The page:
-However, on observing this example of these posters, which is on show at the Fundación MAPFRE Insurance Museum, we find some exceptional peculiarities that make it a piece eminently worthy of study, given that there are several aspects that distinguish it from other advertising creations. For example, the product it advertises is insurance for cyclists. This is due to the fact that, in a Spain with its infrastructure destroyed and restrictions on the importation of raw materials, the bicycle became the transport vehicle par excellence. But, far from depicting the bicycle as a vehicle necessary for getting around, Compañía Hispano-Americana de Seguros y Reaseguros presented it as a recreational product within an absolutely rustic, and clearly idealized, setting. Moreover, the advertisement features a young woman fully dressed in pristine white: headscarf, skirt, blouse, gloves and shoes. The intention is obvious: clarity, light and safety in a Spain with an uncertain future.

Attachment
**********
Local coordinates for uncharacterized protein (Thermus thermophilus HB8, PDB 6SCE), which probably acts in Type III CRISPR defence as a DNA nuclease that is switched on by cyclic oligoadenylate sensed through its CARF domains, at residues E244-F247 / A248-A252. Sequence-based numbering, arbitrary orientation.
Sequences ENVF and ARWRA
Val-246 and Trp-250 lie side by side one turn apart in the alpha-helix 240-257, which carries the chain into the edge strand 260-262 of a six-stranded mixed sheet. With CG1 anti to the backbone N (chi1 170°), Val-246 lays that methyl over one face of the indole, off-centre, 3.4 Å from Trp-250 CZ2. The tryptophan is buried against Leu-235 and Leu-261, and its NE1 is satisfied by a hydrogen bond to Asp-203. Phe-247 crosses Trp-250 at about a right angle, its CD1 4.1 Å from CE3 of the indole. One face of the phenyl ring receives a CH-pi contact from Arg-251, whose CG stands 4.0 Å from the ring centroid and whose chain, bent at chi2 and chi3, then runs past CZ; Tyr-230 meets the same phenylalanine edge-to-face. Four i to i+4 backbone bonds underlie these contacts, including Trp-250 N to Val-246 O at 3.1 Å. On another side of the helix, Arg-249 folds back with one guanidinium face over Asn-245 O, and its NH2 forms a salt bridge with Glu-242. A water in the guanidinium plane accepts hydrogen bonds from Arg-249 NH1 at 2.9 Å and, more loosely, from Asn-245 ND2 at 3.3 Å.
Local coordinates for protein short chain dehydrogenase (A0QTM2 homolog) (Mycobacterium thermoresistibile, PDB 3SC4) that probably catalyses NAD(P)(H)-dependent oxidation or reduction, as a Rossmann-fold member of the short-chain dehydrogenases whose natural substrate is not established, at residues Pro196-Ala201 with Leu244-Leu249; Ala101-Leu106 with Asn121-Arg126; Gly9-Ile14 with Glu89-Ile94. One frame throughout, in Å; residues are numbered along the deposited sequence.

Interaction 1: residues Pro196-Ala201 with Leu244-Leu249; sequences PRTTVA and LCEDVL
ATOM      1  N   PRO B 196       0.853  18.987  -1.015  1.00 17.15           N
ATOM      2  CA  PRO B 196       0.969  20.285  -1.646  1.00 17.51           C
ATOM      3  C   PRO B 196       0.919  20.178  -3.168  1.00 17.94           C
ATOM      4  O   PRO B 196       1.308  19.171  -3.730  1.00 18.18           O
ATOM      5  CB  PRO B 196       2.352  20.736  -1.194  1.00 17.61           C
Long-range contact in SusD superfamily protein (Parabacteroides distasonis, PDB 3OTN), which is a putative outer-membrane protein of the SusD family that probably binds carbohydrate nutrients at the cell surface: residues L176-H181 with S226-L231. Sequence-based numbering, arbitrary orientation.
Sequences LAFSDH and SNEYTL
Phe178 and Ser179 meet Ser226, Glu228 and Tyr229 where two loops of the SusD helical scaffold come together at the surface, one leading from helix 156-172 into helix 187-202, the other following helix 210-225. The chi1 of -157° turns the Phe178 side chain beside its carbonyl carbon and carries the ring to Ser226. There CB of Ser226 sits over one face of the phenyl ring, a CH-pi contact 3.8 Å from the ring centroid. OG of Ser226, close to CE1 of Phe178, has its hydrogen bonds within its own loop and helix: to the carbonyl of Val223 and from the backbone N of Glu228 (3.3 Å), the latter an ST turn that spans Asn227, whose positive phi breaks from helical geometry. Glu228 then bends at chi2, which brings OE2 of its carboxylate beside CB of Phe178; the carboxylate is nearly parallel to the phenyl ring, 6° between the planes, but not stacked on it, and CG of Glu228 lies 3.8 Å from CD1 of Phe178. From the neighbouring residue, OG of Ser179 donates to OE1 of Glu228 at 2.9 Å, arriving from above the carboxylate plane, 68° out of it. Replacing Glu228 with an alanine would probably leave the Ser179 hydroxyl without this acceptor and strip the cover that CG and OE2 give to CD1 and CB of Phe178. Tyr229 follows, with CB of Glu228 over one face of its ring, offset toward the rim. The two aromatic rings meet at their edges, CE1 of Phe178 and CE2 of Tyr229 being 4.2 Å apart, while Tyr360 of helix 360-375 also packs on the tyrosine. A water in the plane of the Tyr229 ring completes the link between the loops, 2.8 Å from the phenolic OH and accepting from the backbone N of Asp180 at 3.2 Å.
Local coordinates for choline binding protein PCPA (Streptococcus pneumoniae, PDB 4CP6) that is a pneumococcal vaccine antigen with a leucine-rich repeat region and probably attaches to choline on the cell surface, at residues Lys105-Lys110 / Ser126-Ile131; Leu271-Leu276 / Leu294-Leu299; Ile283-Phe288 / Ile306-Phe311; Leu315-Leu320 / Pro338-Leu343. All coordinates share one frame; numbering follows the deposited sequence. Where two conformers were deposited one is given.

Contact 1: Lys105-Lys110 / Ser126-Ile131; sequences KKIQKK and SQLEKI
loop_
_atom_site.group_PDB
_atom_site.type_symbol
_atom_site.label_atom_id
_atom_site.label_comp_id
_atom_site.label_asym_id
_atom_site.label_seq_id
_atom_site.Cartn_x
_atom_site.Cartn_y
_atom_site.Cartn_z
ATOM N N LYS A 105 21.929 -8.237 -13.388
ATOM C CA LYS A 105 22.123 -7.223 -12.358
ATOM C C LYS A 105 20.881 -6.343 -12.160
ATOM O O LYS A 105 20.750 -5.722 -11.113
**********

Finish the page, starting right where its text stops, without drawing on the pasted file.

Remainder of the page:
We also observe how the layout coding elements have been carefully chosen. One of the fundamental principles of billboard advertising is brevity of the text, given that their natural location is on the public highway and, therefore, in a transit area. In addition, it is vital that, in a few seconds, the spectator can grasp the idea – the product being promoted – and, in order to achieve this, it is imperative that the poster contains enticing elements that fulfill two purposes: communication and aesthetic quality. This is the reason why the phrase at the bottom of the poster – “This policy will PROTECT you against ALL your RISKS as a cyclist” – is written using letters of different sizes and colors. This is because it is too long for a slogan and so the company highlighted the most important words in its message: PROTECT – a verb that verges on exaggeration, but that should come as no surprise given the historical context – ALL and RISKS.